Friday, September 26, 2008

The Modern Debate (or LOOK AT EACH OTHER!)

The first debate is over.
And honestly, I'm underwhelmed.

First of all, in my humble opinion, no one won the debate. Both men made their points, but both men also stuck to interesting pieces of propaganda and points.

For McCain, it was talking about veterans, too much spending, and safety, while Obama pretty much stuck to the McCain's voting records and kept comparing him to Bush.

Secondly, Jim Lehrer is a great moderator who tried very hard to keep the men on task.

However, my biggest problem with this debate, however, is not that the candidates stuck to their propaganda, but that the debate could have been done with the candidates being anywhere. There was no connection.

Here's what needs to be done for the next debate (which is the vice-presidential candidate from my alma mater: Washington University in St. Louis):

1. Talk to each other: Yes, you need to appear professional and even presidential, but that doesn't mean you can't talk to each other.
Lehrer tired to get you two to talk DIRECTLY at each other. This led to the best lines of the whole debate.
Obama: Jim, as Senator McCain...
Lehrer: "Talk to directly to him!"
Obama: "John as you said (proceeds to respond).
McCain: "What's the matter, Jim, are you afraid I'm going deaf?"

Still, Lehrer did something that I think the American people should be asking for: he tried to make the candidates talk to each other. In the new society, the candidates have been put in bubbles of safety. Go back to actual face to face debates. It's possible to do it while still making it accessible to the American public. It was frustrating to listen to them start every sentence with "Jim, let me explain," or "Jim, listen...." How great would it be to have McCain and Obama look right at each other and actually use each other's names in non-formal fashion? It would allow the voters to see that these two men are not just talking points and handlers, but real human beings.

After the Kennedy/Nixon debate of 1960, it has become less about what the candidates say, and more about how they look. For the 2004 debates, George W. Bush (who is not the tallest man) asked that his podium be setup so that he and John Kerry (a taller man) were the same height. He needed to look good.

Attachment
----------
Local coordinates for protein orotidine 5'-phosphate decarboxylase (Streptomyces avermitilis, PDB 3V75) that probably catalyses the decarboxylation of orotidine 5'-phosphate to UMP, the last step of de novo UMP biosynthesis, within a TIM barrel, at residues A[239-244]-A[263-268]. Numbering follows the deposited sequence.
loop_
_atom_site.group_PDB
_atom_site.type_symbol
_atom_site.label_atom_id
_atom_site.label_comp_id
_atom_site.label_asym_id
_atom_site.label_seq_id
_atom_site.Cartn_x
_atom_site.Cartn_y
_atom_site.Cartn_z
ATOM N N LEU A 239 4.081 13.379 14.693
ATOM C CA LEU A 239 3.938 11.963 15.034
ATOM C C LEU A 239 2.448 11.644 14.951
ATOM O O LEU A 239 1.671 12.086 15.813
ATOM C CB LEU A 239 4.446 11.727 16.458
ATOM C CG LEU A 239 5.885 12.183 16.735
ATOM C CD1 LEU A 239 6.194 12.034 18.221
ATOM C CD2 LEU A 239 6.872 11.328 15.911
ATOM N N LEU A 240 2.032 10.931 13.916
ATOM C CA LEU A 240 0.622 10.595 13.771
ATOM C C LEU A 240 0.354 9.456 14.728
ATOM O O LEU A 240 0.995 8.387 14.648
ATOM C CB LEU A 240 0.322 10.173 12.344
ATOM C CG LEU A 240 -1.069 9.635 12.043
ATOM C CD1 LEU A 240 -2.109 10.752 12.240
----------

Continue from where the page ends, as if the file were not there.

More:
And though Obama did occasionally look at McCain, the looks were never returned. However, both men did look directly at the camera to talk to the American people.

2. Get the American Public involved: This is not that difficult. The questions were interesting, but I would have liked to have seen some of the questions be generated by the American public. Not the Minnesota Snowman on a screen, but pertinent questions that are not softballs. No, "Why are you so wonderful?" questions, but real questions that deal with issues affecting us. It's our chance to get an answer, which leads to #3.

3. No evading a question: Jim Lehrer tried to do this, but there needs to be a referee of sorts. Someone who steps out of the darkness of the crowd, blows a whistle, and says, "You didn't answer the question!"
Look, the two men were asked, "What would you cut? What would you make the priorities in the face of our economic problems?"
Instead of answering, both men stuck to a script. McCain talked about spending, and Obama talked about helping the middle class. And again, Lehrer tried reasking and rephrasing the question, but they never got to the heart of it. That doesn't inspire confidence.

4. No more post commentary: I'm not trying to put Brian Williams and his ilk out of business, but those of us actually watching the debates can make up our own minds (and most already have). We don't need a blow by blow analysis from a "fair and balanced" panel to tell us what we already heard. If you want talk about fact checking, then do it in a manner that doesn't include a fifteen minute speech from James Carville or Bill O'Reilly. Allow us to make up our minds.

For me, the biggest aspect I want changed is for the candidates to actually talk to each other. I want them to be civil, but also have a discussion...a debate. This was not a debate tonight, this was each man stating his (or his party's) positions on topics. We know these already. Discuss what matters. Don't make soundbites, make history.

Make the American public actgually believe that the debates truly matter.

Of course what do I know? I may not fill in the national vote in the upcoming election. I could be wrong.